Largest power plant in Costa Rica1 February 2009
MAN Diesel has further expanded its turnkey diesel power business with the securing of a contract from Fideicomiso Garabito, a trust created by Costa Rica’s state-owned electric power utility Grupo ICE (Instituto Costarricense de Electricidad) and Banco de Costa Rica (BCR). The contract covers the design and construction of a diesel power station at Garabito near the city of Puntarenas in the west of the country. From December 2010, eleven of MAN Diesel’s most powerful medium-speed engine-generators,
the eighteen cylinder, V configuration type 18V48/60, will feed up to 200 MWe into Costa Rica’s national grid. When completed the power plant will be the biggest in the country, constituting approximately 10% of the nation’s total installed electrical capacity. The value of the contract to MAN Diesel is more than 190 million Euros.
Costa Rica is counted among the stable and fast growing economies of Central and South America. At four to eight per cent per year, growth in energy demand has been correspondingly high. To date, Costa Rica has been in a position to cover around 80 % of its electrical power from hydro-electric plants. This is, however, becoming increasingly difficult and the country is dependent on alternative sources of energy, especially during the six-month dry season. To bridge the shortfall Grupo ICE will rely on diesel power stations.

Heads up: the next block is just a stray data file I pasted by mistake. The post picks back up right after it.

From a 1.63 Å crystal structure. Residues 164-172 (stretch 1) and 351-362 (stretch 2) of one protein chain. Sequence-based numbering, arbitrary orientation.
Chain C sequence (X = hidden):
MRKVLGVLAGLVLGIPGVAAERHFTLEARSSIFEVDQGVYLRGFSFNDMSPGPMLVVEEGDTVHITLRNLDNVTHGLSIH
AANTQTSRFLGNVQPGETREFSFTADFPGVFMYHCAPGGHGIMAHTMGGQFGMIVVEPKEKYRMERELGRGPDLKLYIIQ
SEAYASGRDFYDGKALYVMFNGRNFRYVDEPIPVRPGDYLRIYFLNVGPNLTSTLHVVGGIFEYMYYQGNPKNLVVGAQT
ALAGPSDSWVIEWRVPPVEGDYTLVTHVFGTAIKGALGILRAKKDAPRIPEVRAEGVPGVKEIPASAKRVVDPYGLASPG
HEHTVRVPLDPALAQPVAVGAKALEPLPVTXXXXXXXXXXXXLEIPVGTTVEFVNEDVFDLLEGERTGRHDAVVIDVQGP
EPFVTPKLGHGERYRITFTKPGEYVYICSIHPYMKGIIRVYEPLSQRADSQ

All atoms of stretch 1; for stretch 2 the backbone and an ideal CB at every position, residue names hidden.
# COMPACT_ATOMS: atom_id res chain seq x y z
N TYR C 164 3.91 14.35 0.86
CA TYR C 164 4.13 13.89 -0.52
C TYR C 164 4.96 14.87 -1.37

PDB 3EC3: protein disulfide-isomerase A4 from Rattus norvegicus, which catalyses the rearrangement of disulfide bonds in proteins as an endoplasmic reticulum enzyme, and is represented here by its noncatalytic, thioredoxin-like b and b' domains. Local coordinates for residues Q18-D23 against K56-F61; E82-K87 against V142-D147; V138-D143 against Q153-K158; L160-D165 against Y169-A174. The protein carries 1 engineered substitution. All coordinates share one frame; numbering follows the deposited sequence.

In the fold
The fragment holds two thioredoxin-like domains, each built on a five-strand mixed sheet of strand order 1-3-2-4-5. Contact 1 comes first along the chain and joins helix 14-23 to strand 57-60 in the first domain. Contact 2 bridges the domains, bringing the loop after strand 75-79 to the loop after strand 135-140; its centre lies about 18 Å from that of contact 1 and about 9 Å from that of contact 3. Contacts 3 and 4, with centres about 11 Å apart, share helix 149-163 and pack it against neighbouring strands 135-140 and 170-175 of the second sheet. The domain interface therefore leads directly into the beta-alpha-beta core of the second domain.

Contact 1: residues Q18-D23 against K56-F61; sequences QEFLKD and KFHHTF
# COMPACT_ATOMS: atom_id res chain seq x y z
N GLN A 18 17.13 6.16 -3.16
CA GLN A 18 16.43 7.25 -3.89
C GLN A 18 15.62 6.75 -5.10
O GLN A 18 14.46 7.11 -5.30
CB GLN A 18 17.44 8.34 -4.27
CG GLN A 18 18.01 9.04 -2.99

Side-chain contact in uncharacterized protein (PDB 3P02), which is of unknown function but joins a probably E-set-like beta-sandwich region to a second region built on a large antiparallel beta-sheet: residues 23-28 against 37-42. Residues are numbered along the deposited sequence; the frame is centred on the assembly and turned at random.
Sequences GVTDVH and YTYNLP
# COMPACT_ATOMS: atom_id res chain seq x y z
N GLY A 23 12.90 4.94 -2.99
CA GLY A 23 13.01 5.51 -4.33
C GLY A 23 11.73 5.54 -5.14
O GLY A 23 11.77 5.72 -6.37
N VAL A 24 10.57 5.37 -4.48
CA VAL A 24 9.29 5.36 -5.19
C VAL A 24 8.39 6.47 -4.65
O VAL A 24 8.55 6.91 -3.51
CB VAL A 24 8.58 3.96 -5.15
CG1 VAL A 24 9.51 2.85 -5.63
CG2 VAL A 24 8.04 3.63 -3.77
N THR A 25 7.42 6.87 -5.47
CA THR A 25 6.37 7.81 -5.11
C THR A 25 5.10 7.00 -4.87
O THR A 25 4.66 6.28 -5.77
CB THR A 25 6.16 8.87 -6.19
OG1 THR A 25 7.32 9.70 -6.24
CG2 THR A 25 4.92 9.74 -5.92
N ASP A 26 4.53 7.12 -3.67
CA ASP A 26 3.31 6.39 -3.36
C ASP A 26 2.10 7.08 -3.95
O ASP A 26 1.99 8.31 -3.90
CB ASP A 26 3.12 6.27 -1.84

MAN Diesel will equip the plant with exhaust gas treatment systems to meet Costa Rica’s emissions limits and those of the World Bank, relying on the intrinsically clean combustion of the advanced 48/60 four-stroke engine, followed by an electrostaic precipitator.
MAN Diesel‘s ability to offer low emissions, fuel efficient power stations from a single source was the decisive factor in the award of the contract. In both the development of tourism – one of the country’s largest sources of income – and its major national investments, Costa
Rica insists on sustainable solutions and environmental compatibility. For this reason, it is the only Latin American country unwilling to build coal-fired power stations.